Incidentally I can't see much market for the high key baby portraits these days, but I think a textured background would give options (especially if I can throw a gelled light on it), as well as some smaller, 1x1m canvas frame backdrops that I've seen some photographers use. This is all stuff to be built over time of course - we've just bought the house, I barely have enough cash left over to paint the room!
     
  5. gryphon1911

    gryphon1911 Mu-43 Hall of Famer

    Mar 13, 2014
    Central Ohio, USA
    Andrew
    Honestly, regarding the lights, in that small a space, 3 speedlights should be plenty in regards to power. I would not spend money right now on extra lighting. I'd instead spend it on a good backdrop stand or wall rig if you don't already have it. I'd start with a neutral gray. You might also want to consider getting a chromakey backdrop too for added flexibility.

    That or spend the money getting the walls painted, the floor done....that kind of thing.

    I'd also look into getting a good tethering solution setup, a laptop, tether tools type stuff. Especially for portraits, its nice to have the extra piece of mind knowing if the focus is there or not.

    Mods are a good investment too. I have umbrella boxes, shoot thru umbrellas, a few smaller softboxes and some grids that fit over the ends of the speedlights. Gels might be worth it too, for lighting the backdrops or for setting a mood.
     
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  6. MichaelSewell

    MichaelSewell Mu-43 Top Veteran

    511
    Sep 1, 2015
    Burnley, UK
    Michael A. Sewell
    @ionian@ionian
    I guarantee you'll be surprised regarding high key, unfortunately.
    @gryphon1911@gryphon1911 is right with regards to the gels
     
  7. ionian

    ionian Mu-43 Veteran

    404
    May 20, 2016
    Kent, UK
    Simon
    Cheers @gryphon1911@gryphon1911 - I agree to a point but I may be in a position nearer Xmas to acquire some godox lights, depending on what santa brings if course. I'd rather not have to buy new light modifiers should I change to strobes. Other than that I'm with you, I have a backdrop stand and white canvas backdrop already as well as a gel set, but decent 8'ish backdrops and light modifiers are the first priority.

    @MichaelSewell@MichaelSewell - well, high key will be much easier with some bright strobes. At the end if the day, once I have a workable portfolio, the client is always right if course ;)
     
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  8. gryphon1911

    gryphon1911 Mu-43 Hall of Famer

    Mar 13, 2014
    Central Ohio, USA
    Andrew
    It's all good! :D

    I was trying to save you some money up front, but if you have a good line of some lights for not a bad price, then by all means.
     
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  9. MichaelSewell

    MichaelSewell Mu-43 Top Veteran

    511
    Sep 1, 2015
    Burnley, UK
    Michael A. Sewell
    @ionian@ionian
    Bear in mind when shooting on a white background, you only light the background to a maximum of one stop above your subject lighting, otherwise you lose contrast along the edge of your subject.
    This is where a lightmeter is handy. I would suggest a cheap Polaris one (or similar) from ebay as a starting point. You can replace it with something more expensive and with more features when you're rich.
     
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  10. ionian

    ionian Mu-43 Veteran

    404
    May 20, 2016
    Kent, UK
    Simon
    Ah yes, I've been looking at light meters on eBay - sekonic l308 or 358s mainly, but I'll have a look at Polaris too. I've never needed one but it looks like it would be a useful investment. I've been thinking about trying to get a mannequin as well for practice light set ups, maybe see if I can get one a shop is throwing out, but I'll be honest it'll probably scare the pants off of me in the dark one rainy winter night...

    If anyone is curious about metering in a studio session, I've just got through watching Joe Brady's series of lighting recipe videos on YouTube. For a free resource, he does a really good job. Video below - there are a few other vids in this series too.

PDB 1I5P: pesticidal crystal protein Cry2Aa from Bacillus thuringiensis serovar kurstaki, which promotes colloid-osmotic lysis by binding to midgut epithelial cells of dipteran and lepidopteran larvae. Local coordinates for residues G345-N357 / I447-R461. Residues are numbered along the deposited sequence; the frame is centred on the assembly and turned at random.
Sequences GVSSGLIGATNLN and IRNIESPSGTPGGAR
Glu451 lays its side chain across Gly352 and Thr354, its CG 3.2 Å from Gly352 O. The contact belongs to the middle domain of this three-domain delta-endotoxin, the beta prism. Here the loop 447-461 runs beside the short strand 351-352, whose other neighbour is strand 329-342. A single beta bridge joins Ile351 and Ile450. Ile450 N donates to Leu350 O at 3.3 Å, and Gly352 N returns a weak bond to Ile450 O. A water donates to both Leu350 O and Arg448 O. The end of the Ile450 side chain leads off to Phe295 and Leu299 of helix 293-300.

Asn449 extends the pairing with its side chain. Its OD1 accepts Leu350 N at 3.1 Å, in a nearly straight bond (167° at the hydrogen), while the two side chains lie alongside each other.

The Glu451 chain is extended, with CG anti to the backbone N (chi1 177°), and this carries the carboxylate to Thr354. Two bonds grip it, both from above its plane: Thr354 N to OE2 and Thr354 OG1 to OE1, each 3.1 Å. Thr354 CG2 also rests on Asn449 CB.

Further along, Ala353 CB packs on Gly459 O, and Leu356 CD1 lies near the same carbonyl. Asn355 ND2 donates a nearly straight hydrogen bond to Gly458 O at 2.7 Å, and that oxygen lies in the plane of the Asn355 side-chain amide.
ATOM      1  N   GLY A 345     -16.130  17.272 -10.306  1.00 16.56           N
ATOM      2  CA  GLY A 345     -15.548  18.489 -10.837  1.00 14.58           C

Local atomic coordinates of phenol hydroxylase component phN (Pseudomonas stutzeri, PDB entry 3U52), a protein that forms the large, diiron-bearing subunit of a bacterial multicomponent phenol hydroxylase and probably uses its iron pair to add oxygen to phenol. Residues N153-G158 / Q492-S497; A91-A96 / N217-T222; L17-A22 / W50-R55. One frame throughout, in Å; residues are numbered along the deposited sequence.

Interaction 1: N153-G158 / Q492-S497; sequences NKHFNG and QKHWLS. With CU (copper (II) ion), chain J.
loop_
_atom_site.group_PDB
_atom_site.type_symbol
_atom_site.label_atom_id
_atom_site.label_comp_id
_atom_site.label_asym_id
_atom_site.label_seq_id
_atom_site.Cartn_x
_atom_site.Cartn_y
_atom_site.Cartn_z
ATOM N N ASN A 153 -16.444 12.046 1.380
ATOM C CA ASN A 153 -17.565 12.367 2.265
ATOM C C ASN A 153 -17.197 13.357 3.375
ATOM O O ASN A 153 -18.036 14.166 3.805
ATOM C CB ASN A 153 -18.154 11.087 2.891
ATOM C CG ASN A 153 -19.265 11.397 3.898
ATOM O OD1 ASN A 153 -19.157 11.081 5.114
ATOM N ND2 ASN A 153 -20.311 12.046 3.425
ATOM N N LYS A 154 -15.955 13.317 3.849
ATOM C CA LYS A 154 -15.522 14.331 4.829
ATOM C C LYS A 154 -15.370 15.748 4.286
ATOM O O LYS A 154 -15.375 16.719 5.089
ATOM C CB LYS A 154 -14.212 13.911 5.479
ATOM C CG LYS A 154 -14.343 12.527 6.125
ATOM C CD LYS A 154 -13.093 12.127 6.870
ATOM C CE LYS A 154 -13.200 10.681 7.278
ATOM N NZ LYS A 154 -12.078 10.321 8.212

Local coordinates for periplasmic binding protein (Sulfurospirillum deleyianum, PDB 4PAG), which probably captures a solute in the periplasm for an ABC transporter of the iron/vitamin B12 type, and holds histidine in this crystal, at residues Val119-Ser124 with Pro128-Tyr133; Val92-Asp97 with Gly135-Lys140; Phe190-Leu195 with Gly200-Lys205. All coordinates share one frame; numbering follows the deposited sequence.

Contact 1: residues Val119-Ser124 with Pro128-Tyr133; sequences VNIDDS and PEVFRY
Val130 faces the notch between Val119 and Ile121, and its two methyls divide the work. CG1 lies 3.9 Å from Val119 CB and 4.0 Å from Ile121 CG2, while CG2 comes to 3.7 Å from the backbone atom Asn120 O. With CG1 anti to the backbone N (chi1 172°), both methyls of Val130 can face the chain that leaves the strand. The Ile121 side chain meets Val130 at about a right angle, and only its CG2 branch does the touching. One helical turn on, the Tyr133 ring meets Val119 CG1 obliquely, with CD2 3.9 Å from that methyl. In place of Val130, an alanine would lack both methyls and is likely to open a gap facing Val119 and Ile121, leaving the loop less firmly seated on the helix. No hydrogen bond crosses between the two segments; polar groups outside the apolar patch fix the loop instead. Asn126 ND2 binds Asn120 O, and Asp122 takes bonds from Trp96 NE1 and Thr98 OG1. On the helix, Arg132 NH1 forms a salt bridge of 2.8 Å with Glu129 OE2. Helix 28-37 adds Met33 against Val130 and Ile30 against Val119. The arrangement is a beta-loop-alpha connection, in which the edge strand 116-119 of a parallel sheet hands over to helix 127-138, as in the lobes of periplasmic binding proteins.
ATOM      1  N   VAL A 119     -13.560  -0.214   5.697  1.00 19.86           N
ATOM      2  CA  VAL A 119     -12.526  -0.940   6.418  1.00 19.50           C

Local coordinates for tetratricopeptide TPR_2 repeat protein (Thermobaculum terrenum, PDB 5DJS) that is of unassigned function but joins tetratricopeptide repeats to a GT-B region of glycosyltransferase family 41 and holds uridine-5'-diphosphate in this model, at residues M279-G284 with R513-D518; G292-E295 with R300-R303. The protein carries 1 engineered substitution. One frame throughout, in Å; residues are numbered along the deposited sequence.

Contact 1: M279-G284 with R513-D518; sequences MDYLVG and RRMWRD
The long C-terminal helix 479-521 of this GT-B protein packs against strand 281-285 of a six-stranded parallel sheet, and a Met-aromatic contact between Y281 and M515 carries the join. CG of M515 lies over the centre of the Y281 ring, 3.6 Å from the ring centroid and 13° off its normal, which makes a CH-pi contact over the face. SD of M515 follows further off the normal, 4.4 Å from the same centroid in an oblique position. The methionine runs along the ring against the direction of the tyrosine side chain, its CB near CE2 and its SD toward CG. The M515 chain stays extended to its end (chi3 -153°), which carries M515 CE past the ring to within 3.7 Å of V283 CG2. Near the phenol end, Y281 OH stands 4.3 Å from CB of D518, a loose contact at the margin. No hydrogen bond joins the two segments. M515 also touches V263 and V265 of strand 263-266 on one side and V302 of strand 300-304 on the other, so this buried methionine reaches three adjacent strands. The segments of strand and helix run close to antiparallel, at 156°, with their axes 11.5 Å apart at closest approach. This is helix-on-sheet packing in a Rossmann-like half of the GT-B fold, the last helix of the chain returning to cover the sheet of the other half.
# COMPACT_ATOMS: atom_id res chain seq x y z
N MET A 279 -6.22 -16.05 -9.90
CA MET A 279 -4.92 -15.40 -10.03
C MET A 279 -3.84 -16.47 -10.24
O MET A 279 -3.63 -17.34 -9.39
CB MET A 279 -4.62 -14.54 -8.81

11. MichaelSewell

    MichaelSewell Mu-43 Top Veteran

    511
    Sep 1, 2015
    Burnley, UK
    Michael A. Sewell
    Sekonic are good, I have a couple, along with a few Minoltas.
    The Polaris is a basic light meter. No bells and no whistles, and the price reflects this.
     
  12. ionian

    ionian Mu-43 Veteran

    404
    May 20, 2016
    Kent, UK
    Simon
    Quick update - I'm still not in the new house, we are hoping to be in before Christmas but it's looking like it will be very close. At least I'll have the new year sales to buy any necessary DIY bits. I have now ordered some strobes from santa, and I should have one Godox SK-400 and one SK-300 making its way down the chimney, with the FT-16 trigger system.

    Perhaps more importantly I've started thinking about developing my portfolio so I can make use of the space with, you know, actual subjects once I have it set up!
     
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  13. MichaelSewell

    MichaelSewell Mu-43 Top Veteran

    511
    Sep 1, 2015
    Burnley, UK
    Michael A. Sewell
    Excellent news!
     
  14. Repp

    Repp Mu-43 Top Veteran

    501
    Jan 27, 2011
    Oak Harbor, WA
    I'm still jealous that you're going to have the space for it. I have to move everything around in the living room of my apartment if I want enough space to shoot and lug all the gear down from the office upstairs.
     
  15. MichaelSewell

    MichaelSewell Mu-43 Top Veteran

    511
    Sep 1, 2015
    Burnley, UK
    Michael A. Sewell
    Why not look into the costs of hiring a local studio, and incorporate it into your quotes?
     
  16. Repp

    Repp Mu-43 Top Veteran

    501
    Jan 27, 2011
    Oak Harbor, WA
    So, as a person who is still starting out and learning lighting and posing, most of the portraits I'm doing are for friends and on the free/cheep side of things. It's a horrible business model, but one I hope to change once I start being more consistent to where I feel like I could start charging strangers.

    Well, that and being home enough... work has me going all over the place lately.
     
  17. ionian

    ionian Mu-43 Veteran

    404
    May 20, 2016
    Kent, UK
    Simon
    I have to do that at the moment @Repp@Repp - I really have to feel motivated to move it all around in our current house. I know I'm extremely fortunate to have the space available but I also have hopes of doing more photography as time goes on, and a dedicated space will make a big difference to that of course. As excited as I am by the idea of taking on more photography, the idea of being somewhat self-sufficient and working for myself is the real motivator here.
     
  18. Gerard

    Gerard Mu-43 All-Pro

    May 12, 2015
    Vleuten, Utrecht
    Great to see you making all these plans. Good luck with that :)